In planning our trip to Boston, we made sure to include some of the breweries along the way. One of our stops brought us to the town of Ludlow, Massachusetts where we discovered Iron Duke Brewing nestled in a series of old brick manufacturing buildings. This fairly new brewery had a lot of great beers to try and we loved the atmosphere.
Walking into the brewery, we were greeted by Nick Morin, the head brewer. We first tried two flights of beer in order to get a better idea of what he had to offer. With 12 intriguing beers on tap, we chose 8 of them for our tastings. A flight of four will set you back $8.00. While chatting with Nick he offered to give a tour of the facilities and tell us a bit more about his operation.
- 5.2% ABV
- Rich and very malt forward, sweet at first but a nice moderately dry finish.
- 6.0% ABV
- A light stout with floral aromatics that works well with the Belgian yeast.
- Spicy and fruity.
- 5.4% ABV
- Irish Porter
- A simple porter, but quite flavorful.
- Slightly malty sweet.
- 5.0% ABV
- Breakfast Stout
- Big full body with great chocolate and toast notes.
- 5.0% ABV
- Alaskan Spruce Ale made with spruce tips that a friend brought back from Alaska!
- Has an intriguing piney sweetness but finishes cleanly.
- 6.7% ABV
- American Brown Ale
- A great brown ale with a hint of spice that makes it even more interesting.
- 5.9% ABV
- Belgian IPA
- A small batch Belgian that has a spicy, pine finish. Quite unique.
- 8.2% ABV
- Barley Lager
- A big, full bodied beer with lots of citrus hop notes that hides the high ABV really well. Delicious!
The diversity of beer offered here really surprised me. Each was unique and produced with moderately low alcohol levels. Iron Duke isn’t looking to knock you out with high ABV beers but rather give you a welcoming diversity of flavors that you can return to repeatedly. My favorite beer was Juneau, an experimental ale made with Alaskan Spruce. The flavor was rich, unique, and refreshing; a beer worth seeking out. The current most popular beer was the Baby-Maker. I definitely appreciated this well-made Irish Porter that doesn’t try to overwhelm you with too many additional ingredients.
Nick has a 30 barrel kettle and a 15 barrel mash tun that he works with at the brewery. His real passion is playing around with the recipes, splitting up the batches and then experimenting with different hops and yeast strains. This kind of experimentation allows him to put out a greater diversity of beer, and quickly discover what works well and what doesn’t.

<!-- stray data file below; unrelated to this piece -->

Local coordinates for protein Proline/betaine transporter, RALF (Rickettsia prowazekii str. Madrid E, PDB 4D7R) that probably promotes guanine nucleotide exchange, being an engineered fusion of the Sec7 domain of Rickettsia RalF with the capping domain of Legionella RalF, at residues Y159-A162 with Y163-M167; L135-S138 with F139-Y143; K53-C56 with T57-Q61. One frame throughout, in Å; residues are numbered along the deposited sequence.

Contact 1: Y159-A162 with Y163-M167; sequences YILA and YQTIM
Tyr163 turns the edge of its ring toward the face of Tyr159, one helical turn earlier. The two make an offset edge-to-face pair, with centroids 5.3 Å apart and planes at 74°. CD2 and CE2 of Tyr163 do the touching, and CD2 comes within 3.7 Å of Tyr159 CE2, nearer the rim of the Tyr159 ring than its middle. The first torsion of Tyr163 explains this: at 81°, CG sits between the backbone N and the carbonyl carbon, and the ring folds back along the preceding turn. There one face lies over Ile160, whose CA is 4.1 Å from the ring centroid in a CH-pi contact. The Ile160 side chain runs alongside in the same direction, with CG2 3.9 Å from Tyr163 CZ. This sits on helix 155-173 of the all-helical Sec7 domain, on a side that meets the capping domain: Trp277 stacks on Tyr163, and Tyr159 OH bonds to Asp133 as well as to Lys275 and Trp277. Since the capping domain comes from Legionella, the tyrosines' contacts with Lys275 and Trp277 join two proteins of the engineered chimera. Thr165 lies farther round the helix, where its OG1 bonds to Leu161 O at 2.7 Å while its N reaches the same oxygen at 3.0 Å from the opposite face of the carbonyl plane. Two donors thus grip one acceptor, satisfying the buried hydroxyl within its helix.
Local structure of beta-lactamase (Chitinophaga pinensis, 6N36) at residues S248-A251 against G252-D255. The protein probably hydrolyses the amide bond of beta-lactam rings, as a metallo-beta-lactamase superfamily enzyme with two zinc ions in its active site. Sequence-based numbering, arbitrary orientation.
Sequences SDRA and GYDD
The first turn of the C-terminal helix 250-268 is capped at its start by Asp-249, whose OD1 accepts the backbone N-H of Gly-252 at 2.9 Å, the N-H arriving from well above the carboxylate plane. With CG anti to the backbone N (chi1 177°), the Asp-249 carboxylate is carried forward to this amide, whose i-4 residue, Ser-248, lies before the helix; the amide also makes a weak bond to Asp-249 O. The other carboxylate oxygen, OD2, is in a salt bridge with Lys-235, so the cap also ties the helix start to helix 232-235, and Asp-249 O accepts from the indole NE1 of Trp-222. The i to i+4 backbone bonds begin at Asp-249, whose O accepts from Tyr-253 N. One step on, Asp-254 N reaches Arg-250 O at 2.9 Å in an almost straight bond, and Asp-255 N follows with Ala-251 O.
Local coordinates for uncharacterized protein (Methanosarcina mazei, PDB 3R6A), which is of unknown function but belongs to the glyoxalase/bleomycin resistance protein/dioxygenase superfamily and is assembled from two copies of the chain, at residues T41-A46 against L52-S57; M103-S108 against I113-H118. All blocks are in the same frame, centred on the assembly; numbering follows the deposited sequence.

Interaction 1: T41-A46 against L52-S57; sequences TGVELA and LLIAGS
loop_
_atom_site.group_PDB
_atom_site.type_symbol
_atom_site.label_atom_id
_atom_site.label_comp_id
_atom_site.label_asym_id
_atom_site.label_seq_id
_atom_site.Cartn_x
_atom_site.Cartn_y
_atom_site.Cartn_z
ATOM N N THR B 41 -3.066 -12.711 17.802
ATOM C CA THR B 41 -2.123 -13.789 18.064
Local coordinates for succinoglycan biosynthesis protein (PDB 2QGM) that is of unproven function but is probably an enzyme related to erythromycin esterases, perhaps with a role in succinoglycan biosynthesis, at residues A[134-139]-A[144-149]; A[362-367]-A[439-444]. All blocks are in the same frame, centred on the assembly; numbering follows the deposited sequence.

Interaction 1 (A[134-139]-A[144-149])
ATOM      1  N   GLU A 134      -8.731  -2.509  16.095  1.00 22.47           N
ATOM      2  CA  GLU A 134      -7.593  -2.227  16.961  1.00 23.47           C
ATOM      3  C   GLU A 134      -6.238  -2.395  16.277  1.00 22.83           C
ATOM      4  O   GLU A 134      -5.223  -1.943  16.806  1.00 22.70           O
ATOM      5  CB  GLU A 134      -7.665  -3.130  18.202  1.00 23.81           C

Before opening up the Brewery, Nick used to work on cars. He had one old Jeep, whose engine he nicknamed “Iron Duke”. The engine wasn’t even expected to work but lasted far longer then what many thought possible. This attitude of hard work and dedication is what Nick instills at the brewery. Even the logo, a boot-print, represents Nick’s many industrious tradesmen friends.
The building that houses the brewery has a fascinating history. It is part of a large complex of buildings that originally housed a Jute Mill until the 1960’s, with this particular structure used to dry and store the jute before it was shipped off-site. Nick opened the stock house up as a brewery in November of 2014. I love the work that has gone into the renovation as it still retains all the character of the building, covering up none of the original brick structure.
For those local to the brewery, they do have a mug club with various discounts and incentives throughout the year. There are 15-20 draft accounts in the area, and for those who want to bring the beer home, bottles and growlers are sold on-site. As with most breweries these days, shirts and hats are also available for purchase. While food is not served inside, they often have a food truck parked out front to feed the hungry visitors. One TV is available for sporting events but the focus of the brewery is on good drink and conversation, not just the games.
I enjoyed Iron Duke Brewing for a multitude of reasons. Nick is making some excellent beer that does not hit you over the head with high alcohol levels, allowing you to stick around for multiple pints. The atmosphere is also subdued, with the focus being on the beer and hanging out with friends. I see great potential for its future and hope that in time, they increase distribution. For now though, get yourself over to Ludlow, MA to try a diverse spectrum of well-crafted beverages.
Throughout the 1800’s and early 1900’s the region around Ludlow, MA was filled with mills that produced lumber, wool, jute, and more. By the end of the early 20th century, the Ludlow Manufacturing Associates had become one of the largest jute manufacturing plants in the world. With the decline in milling operations over the last half a century, many buildings went into disrepair. However, thanks to businesses such as Iron Duke Brewing, the original facilities are being re-purposed to fit the needs of today’s society.
Iron Duke Brewing
100 State Street, Stockhouse 122, Ludlow, MA, 01056
Visited September 19th, 2015
Blog post written by Thomas Andersen.